The Tustin City Council will have a full plate at the Tuesday meeting beginning with the Closed Session. There are actually two Closed Sessions on the agenda with the last one taking place after the Regular session. The sole purpose will be discussion of labor negotiations for all represented and unrepresented employees. Let’s hope the city employees listen to their union reps this time and don’t screw themselves out of a raise (note: the recession is over).
Aside from the usual suspects on the Closed Session agenda, Item 4.1 Conference with Real Property Negotiators should be of particular interest to Old Town residents. The description indicates Habitat for Humanity is looking to improve the property at 140 South “A” Street. Most of us who live here know this is an eyesore on an eyesore. It is one of the few (are there any others?) empty lots in Old Town Tustin. The house was torn down years ago and the owners back then attempted to put up a shack which the city quickly took care of. Since then, it has sat empty, begging for a relocated house. I don’t know what Habitat has in store but I’m sure Elizabeth Binsack will keep them in line.In any case, it is good to see some action being taken on this lot.
After the usual presentations and fanfare, the city council has scheduled the first of two public hearings on the Code Amendment allowing Second Residential Units in the Cultural Resources District. This ordinance garnered a lot of attention during hearings by the Planning Commission. Sam Altowaiji just about blew a gasket over Elizabeth Binsack’s response to his demand to change the ordinance. Several residents spoke both for and against the ordinance.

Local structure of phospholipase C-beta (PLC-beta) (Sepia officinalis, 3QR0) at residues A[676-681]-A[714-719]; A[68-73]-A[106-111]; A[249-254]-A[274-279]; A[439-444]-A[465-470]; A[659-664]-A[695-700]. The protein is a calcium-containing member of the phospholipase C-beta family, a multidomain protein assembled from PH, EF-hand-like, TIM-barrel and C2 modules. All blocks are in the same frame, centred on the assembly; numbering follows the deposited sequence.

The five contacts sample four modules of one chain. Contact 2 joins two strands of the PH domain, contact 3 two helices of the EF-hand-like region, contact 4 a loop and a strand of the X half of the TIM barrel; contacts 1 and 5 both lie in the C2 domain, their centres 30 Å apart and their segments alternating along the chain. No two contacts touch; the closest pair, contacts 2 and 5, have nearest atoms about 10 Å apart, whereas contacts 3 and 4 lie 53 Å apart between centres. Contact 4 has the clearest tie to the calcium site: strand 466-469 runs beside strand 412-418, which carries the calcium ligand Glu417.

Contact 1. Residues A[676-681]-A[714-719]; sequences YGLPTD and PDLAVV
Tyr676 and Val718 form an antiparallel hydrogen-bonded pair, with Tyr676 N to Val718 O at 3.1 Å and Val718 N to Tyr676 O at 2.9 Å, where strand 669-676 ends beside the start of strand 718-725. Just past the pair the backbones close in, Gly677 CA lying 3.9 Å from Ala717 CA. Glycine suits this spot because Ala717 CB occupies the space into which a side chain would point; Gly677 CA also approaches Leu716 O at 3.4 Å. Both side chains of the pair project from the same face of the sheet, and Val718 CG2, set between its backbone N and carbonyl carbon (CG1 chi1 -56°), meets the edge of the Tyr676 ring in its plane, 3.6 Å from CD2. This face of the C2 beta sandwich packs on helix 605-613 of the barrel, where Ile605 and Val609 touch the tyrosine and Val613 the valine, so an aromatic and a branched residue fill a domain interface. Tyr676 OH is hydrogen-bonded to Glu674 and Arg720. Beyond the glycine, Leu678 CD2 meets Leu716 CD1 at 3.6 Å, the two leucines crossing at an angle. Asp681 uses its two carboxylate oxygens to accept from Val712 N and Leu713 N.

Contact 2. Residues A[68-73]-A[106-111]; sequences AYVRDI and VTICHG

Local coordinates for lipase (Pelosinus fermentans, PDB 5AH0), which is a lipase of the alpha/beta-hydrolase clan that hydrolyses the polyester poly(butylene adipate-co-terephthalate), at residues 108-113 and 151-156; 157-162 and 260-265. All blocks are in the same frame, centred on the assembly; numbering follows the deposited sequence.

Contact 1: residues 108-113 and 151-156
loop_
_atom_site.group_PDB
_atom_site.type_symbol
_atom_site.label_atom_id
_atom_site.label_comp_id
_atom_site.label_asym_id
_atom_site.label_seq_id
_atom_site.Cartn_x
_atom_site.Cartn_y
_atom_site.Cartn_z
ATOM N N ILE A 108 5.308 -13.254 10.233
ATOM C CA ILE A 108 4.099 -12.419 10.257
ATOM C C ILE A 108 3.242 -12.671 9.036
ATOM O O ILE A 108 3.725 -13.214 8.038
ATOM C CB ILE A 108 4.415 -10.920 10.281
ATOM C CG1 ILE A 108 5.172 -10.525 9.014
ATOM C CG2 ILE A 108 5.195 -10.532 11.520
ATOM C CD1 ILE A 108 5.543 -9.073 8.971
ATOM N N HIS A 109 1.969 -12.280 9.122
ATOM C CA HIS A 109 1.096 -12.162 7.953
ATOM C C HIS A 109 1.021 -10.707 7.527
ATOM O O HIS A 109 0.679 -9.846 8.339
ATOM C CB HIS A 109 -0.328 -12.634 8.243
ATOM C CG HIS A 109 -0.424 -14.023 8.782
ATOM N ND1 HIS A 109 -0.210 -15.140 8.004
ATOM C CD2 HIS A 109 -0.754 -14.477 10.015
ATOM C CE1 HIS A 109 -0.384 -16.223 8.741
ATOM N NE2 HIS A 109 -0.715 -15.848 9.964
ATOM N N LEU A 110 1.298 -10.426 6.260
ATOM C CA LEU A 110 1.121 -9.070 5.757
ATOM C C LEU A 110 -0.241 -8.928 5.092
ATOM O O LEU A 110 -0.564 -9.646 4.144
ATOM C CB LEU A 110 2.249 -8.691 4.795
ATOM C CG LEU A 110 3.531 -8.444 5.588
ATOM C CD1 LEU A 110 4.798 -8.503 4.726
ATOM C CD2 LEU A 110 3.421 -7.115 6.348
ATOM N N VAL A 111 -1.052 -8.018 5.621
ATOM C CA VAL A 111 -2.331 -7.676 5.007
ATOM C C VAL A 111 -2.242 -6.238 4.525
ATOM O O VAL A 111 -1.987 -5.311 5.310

Interestingly, Melissa Figge, who lives in Old Town and commented on a recent post about the ordinance, happened to come by my house as I was mowing my lawn (hey, it’s the only exercise I get) today. We had a nice conversation concerning the proposed ordinance as she was walking the neighborhood and distributing a flyer. The flyer was to inform residents of the Tustin Preservation Conservancy’s opposition to the ordinance and outlined their reasons. As someone who is on the other side of the street, I was interested in the arguments against.
What I really appreciated was the fact her flyer was well thought out and the Preservation Conservancy’s reasoning was clear. Just because we don’t happen to agree, doesn’t mean we can’t converse. We found ourselves in agreement on a couple of key issues, one being the parking. As a (little l) libertarian at heart, I find the city’s answer of “We’ll just issue permits” , abhorring. I already pay plenty of taxes that go to the maintenance of public streets. I should have the right to drive or park on them as I please. Melissa didn’t sound enthused about permits either. There has to be a better way.